Scotland's Weir Group eyes $5.5 bn buyout of Finnish rival Metso Oyj

Scottish pump and drilling equipment maker Weir Group is in talks to buy Finnish rival Metso Oyj in an £3.3-billion ($5.5-billion) deal, The Sunday Times today reported.

Glasgow-based Weir, which has recently gone on an acquisition spree, may pay around as much as €30 a share for Metso, valuing the Helsinki-based company at more than €4 billion (£3.3 billion), the paper said.

Founded in 1999 through the merger of Valmet, a paper and board machine supplier, and Rauma, which focused on fibre technology, rock crushing and flow control solutions, Metso is a supplier of technology, automation and services to the mining, construction, and oil & gas industries.

In 2013, Metso split into two companies, Metso Corporation's Mining and Construction business and Automation business formed the new Metso Corporation and Metso's Pulp, Paper and Power business formed a new independent company under the name Valmet Corporation.

Metso has around 16,000 employees and reported net profit of $429.8 million in 2013 on sales of $5.3 billion.

Founded in 1871, Weir, an FTSE 100 company, is a global provider of engineering solutions to the minerals, oil and gas and power sectors.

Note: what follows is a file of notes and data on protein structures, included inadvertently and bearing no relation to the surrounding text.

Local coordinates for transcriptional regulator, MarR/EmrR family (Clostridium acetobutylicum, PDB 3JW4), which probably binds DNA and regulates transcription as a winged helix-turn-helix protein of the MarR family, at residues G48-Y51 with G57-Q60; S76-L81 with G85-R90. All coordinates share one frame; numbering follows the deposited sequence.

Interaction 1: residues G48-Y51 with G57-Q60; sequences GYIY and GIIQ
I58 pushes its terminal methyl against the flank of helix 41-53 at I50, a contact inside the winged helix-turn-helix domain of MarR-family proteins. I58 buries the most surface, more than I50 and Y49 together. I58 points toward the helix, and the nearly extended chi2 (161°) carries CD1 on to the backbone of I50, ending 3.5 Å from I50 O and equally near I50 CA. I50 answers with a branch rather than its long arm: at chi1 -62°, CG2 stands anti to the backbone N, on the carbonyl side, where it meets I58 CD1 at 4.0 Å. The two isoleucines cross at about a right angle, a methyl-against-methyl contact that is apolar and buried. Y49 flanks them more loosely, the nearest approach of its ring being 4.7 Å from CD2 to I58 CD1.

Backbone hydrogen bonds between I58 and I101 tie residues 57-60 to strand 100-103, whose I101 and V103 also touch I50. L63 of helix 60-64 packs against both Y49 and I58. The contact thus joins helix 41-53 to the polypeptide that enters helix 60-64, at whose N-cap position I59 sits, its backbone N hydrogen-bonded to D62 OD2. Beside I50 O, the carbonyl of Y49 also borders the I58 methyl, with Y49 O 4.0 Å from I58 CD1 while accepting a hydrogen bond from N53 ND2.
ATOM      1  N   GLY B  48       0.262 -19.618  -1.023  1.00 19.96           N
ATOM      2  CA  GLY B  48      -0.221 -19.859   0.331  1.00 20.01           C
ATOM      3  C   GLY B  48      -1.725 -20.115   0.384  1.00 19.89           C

With a global network of more than 140 manufacturing facilities and service centres, its customers include the world's largest mining houses, major oil services businesses and nuclear and conventional power generation companies.

In 2013, the company reported revenues of more than £2.43 billion and profit before tax of £418 million. It has net debt of £747 million.

A closed Metso deal would be the latest in a series of acquisitions done by Weir recently.

In 2010, it acquired Malaysian mining services group Linatex, and acquired the Rs1.52-crore valves business of Karnataka-based privately-owned BDK Engineering Industries Limited.

In 2012 it took a majority stake in a South Korean valves business, and acquired Texas-based wellhead specialist Seaboard Holdings for $675 million, in order to expand its presence in the booming North American shale gas market.

It also spent £200 million in buying Australian mining equipment maker Ludowici. -